Ice Maker Not Dispensing Ice

Ice Maker Not Dispensing Ice

nicO and 2 contributors
Last updated on

Both stand-alone and fridge-freezers experience issues dispensing ice. Let's figure out what's wrong by following the troubleshooting guide below. Be careful moving ice blockages before thawing the ice — plastic parts are brittle and easily broken when cold.

Consider resetting your ice maker first.



Most devices will refuse to dispense ice (or water) if the door isn't completely closed. Check that the doors can close correctly and aren't ajar. There may be an object preventing the closure, an issue with the seal, or faulty door sensor.


If the display has become locked — accidentally or intentionally — it will not dispense ice. Press and hold the lock key for three seconds to unlock. Verify the child lock is not enabled either.


Continual usage of the ice maker may result in an automatic shut-off to prevent the motor from overheating (just throw some ice on it!). If you think this might have been the case, reset the device by releasing the dispenser paddle and allowing a few minutes of rest.


When ice cubes are exposed to heat which allows them to move out of the tray, or due to a door not closing, the ice melts into a continually larger mass — an iceberg. Clearing your system from these ice blockages will likely remedy your dispensing issues.

  • Check the chute where ice cubes are made and see how large the blockage might be.
  • Remove the stuck ice with a chisel, steamer (as a hairdryer or heat gun may melt the plastic), or warm water and rag while making sure not to break the plastic bits. Ice may have built up in the ice molds.
  • Remove and pour warm water through the molds so the old ice will melt and new ice can form.

Compact ice makers frequently experience motor failure. This motor can be the auger motor, or the ice maker's internal motor.

  • Disconnect the motor from power and test for continuity.
  • A value between 400-600Ω is acceptable. Even though your measured resistance value may be appropriate, the gears inside may be jammed.
  • Danger: Wire the motor leads to a spare 115 AC (or regional) power cord. Mark a reference line on the gears and gearbox before plugging in power. Return after 10 minutes to see if the marks have moved. If this test or the resistance test fails, replace the motor.

If your ice maker is making ice but won't trigger automatic harvest cycles then it's likely your points have too much carbon buildup. Each time your machine dispenses ice a spark jumps across the switch. After hundreds of sparks, the contacts are properly charred. To diagnose this issue, initiate a manual ice harvesting cycle.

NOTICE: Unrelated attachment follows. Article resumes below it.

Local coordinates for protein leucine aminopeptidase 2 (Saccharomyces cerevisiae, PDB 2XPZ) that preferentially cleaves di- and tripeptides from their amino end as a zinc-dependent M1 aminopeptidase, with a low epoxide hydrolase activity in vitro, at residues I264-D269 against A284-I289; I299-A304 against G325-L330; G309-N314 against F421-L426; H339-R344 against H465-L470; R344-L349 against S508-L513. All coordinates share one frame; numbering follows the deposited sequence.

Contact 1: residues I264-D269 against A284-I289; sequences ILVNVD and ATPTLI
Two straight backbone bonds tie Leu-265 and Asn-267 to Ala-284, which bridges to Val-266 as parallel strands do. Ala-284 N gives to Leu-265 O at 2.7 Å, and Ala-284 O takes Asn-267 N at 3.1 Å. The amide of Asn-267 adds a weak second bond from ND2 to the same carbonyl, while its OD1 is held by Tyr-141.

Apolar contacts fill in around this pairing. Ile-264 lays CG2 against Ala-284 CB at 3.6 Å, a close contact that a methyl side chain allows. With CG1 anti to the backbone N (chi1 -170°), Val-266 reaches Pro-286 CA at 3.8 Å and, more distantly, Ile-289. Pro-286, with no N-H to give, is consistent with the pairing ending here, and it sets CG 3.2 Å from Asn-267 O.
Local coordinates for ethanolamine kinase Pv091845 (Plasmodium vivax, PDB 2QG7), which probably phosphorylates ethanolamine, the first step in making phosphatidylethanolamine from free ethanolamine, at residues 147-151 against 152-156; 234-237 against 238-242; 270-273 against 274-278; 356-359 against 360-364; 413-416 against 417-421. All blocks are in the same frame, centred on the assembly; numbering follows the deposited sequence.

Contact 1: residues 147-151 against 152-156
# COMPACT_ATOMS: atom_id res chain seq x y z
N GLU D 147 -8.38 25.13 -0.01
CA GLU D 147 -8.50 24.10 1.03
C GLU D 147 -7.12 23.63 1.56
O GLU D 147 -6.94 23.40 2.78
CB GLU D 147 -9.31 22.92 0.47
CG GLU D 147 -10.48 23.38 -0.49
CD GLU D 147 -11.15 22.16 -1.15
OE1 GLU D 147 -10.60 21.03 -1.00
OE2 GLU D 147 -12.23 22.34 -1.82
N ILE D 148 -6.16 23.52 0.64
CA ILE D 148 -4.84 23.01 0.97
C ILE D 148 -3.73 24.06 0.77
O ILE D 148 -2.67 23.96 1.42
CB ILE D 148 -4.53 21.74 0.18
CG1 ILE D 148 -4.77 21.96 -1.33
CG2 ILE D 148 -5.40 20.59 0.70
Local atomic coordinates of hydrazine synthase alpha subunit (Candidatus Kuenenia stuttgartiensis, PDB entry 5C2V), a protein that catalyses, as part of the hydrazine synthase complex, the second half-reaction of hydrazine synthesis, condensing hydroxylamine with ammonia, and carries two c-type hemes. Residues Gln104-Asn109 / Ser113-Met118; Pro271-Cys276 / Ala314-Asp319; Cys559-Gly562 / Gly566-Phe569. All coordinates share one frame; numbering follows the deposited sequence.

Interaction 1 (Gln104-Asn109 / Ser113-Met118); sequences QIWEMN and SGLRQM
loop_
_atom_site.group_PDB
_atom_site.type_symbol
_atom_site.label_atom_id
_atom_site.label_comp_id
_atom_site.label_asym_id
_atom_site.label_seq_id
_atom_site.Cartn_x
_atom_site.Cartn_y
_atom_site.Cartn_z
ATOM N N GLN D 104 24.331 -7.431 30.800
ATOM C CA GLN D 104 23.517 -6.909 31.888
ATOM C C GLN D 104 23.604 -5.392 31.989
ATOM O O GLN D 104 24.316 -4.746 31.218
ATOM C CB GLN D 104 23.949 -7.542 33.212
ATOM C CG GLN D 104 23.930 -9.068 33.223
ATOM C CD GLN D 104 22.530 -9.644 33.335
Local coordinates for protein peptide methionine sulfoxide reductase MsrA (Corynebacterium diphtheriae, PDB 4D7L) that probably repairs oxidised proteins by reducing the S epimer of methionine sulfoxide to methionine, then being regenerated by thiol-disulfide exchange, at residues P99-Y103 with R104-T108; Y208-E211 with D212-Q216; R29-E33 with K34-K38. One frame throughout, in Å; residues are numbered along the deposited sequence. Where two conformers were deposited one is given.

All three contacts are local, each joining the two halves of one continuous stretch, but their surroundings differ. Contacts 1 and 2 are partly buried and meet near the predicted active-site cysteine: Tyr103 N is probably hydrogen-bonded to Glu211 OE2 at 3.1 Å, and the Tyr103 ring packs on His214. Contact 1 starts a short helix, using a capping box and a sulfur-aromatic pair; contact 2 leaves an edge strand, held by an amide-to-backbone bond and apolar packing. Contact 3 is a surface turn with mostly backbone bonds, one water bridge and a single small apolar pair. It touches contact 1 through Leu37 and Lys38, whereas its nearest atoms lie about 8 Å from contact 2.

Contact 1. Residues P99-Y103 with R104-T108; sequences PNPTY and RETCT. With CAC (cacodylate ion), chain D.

Remove the plastic cover of the ice maker control module. This should expose a white or metal timing gear labeled with "DO NOT TURN MANUALLY". Use a jumper wire — an insulated 12 gauge copper wire that's stripped at the ends — and jump points 'T' and 'H' on the front of the unit. If the ice maker is working, it will respond to the jumper wire, turning the timer wheel. Leave the jumper in for 5-10 seconds until a click is heard. The manual harvest cycle has been initiated.

If the ice falls down from the ice maker, that's a good sign. Your motor switch is dirty. Locate and rub 1200-grit sandpaper between the points to clean carbon or corrosion off the contact surfaces. Fun fact: Points were the standard — and constantly failing components — in pre-80s automobile ignitions!


During the ice maker's harvest cycle, a heater melts the ice cubes and allows them to eject. Disconnect the electrical connections and test for continuity. A resistance value between 60-80Ω is fine. Replace if the reading is out of specification and the mold heater isn't hot.


The thermostat is a temperature-activated switch that signals the start of a harvest cycle. Test for continuity while the thermostat is at 10F or lower. Continuity suggests the thermostat doesn't need replacing.


When the internal temperature of the freezer is too low and moisture is allowed into the compartment, the auger motor can freeze and will not be able to dispense ice.

  • Test your auger motor for continuity. Values should read between 5-50Ω.
  • By holding down the dispense lever, the motor will warm up and melt the ice stopping its rotation. This is not ideal and wears your motor due to hard starting conditions.
  • You may be able to use a hairdryer to heat your motor or allow your freezer to return to room temperature.

Locate the holding switch, and test for continuity between "C" and "NO" terminals. If there is no continuity with the switch open or closed, replace the switch.


In the event that your ice maker isn't making ice, then your machine will not be able to dispense anything. Follow this guide to troubleshoot that problem.

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